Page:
Even with the holidays upon us, regulation never stops.  There are numerous regulatory dates in December to which broadcasters need to keep in mind.  Furthermore, as the 2024 presidential campaign is already underway, there are political advertising deadlines to watch out for.  Here are some of the upcoming deadlines:

December 1 is the filing deadline for Biennial Ownership Reports by all licensees of commercial and noncommercial full-power TV/AM/FM stations, Class A TV stations, and LPTV stations.  The reports must reflect station ownership as of October 1, 2023 (see our article here on the FCC’s recent reminder about these reports).  The FCC has been pushing for stations to fill these out completely and accurately by the deadline (see this reminder issued by the FCC last week), as the Commission uses these reports to get a snapshot of who owns and controls what broadcast stations, including information about the race and gender of station owners and their other broadcast interests (see our article from 2021 about the importance the FCC attaches to these filings). Continue Reading December Regulatory Dates for Broadcasters – Biennial Ownership Reports, Annual EEO Public File Reports, LPFM Filing Window, LUC Political Windows for 2024 Election, and More

Here are some of the regulatory developments of significance to broadcasters from the past week, with links to where you can go to find more information as to how these actions may affect your operations.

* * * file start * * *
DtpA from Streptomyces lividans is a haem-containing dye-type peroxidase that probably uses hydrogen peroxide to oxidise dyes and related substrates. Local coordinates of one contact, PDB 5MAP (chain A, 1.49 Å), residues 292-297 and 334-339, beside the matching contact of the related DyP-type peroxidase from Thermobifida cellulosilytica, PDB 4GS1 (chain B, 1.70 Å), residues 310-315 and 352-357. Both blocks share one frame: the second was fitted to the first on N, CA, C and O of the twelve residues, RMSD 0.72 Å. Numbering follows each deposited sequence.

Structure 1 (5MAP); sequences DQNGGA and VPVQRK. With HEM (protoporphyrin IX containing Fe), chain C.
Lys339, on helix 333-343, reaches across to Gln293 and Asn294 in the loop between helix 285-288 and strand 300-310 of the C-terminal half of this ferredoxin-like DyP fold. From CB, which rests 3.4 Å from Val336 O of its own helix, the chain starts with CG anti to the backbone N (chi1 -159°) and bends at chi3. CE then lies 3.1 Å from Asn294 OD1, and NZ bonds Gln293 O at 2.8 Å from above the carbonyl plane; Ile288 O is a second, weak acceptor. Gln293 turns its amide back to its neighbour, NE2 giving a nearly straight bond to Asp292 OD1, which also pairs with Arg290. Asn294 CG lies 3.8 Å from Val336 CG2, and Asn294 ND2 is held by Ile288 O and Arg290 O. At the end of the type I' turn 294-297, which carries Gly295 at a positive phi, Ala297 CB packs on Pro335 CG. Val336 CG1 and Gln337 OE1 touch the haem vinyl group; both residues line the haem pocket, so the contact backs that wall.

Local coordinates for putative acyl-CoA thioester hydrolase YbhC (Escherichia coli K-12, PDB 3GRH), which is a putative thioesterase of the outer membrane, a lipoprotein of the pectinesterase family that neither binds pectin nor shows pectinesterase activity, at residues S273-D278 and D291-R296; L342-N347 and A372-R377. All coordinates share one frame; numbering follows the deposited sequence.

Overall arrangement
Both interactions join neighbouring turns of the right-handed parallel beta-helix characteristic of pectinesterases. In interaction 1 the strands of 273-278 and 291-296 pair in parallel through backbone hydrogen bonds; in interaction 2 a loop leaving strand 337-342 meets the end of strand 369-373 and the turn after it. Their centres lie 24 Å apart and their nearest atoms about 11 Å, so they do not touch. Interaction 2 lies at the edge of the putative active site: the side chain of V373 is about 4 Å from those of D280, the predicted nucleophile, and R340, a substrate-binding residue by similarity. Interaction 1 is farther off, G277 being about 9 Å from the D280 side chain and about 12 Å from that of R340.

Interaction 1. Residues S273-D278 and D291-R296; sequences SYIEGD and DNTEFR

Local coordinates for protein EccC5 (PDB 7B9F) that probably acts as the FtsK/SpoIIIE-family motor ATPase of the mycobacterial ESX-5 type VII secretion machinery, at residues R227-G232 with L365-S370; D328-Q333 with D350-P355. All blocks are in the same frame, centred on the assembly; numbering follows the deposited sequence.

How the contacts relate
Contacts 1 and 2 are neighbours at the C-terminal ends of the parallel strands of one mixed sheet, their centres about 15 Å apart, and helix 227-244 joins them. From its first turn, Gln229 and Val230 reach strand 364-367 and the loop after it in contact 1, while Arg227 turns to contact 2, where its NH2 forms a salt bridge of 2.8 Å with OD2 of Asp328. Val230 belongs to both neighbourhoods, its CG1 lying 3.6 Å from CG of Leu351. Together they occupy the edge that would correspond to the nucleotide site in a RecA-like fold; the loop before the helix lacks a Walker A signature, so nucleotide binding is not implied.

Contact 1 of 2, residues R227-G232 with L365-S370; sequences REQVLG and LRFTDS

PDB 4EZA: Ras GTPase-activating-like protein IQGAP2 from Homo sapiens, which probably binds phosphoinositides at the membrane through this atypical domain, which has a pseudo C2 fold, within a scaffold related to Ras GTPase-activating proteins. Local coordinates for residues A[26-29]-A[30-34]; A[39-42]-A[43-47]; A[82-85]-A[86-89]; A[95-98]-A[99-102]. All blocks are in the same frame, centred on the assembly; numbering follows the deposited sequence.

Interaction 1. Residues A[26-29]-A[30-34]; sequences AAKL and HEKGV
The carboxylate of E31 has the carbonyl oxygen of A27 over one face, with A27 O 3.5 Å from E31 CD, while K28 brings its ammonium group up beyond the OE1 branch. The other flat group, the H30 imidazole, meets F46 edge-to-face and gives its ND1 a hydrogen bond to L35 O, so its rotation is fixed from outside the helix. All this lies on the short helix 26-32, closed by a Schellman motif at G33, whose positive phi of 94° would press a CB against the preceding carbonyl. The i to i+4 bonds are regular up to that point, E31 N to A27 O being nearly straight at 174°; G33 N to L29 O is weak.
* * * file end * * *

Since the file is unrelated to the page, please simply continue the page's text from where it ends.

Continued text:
• The NAB and REC Networks, an LPFM advocacy organization, jointly requested an extension of the December 12, 2023 deadline for

Here are some of the regulatory developments of significance to broadcasters from the past week, with links to where you can go to find more information as to how these actions may affect your operations.

  • The FCC has until December 27th to comply with a court order requiring the agency to conclude its still-pending

Monday was the 85th anniversary of the Mercury Players broadcast of the Orson Welles production of The War of the Worlds – a radio broadcast that seemingly scared many Americans into thinking that the country was under attack by Martians, that my home state of New Jersey had been overrun, and that the rest of the country would soon follow.  There has been much media coverage of that broadcast in the last week.  Ten years ago, on its 75th anniversary, we wrote an article that is worth revisiting now, with some edits to look at more recent activity that might bear on any repeat of The War of the Worlds controversy.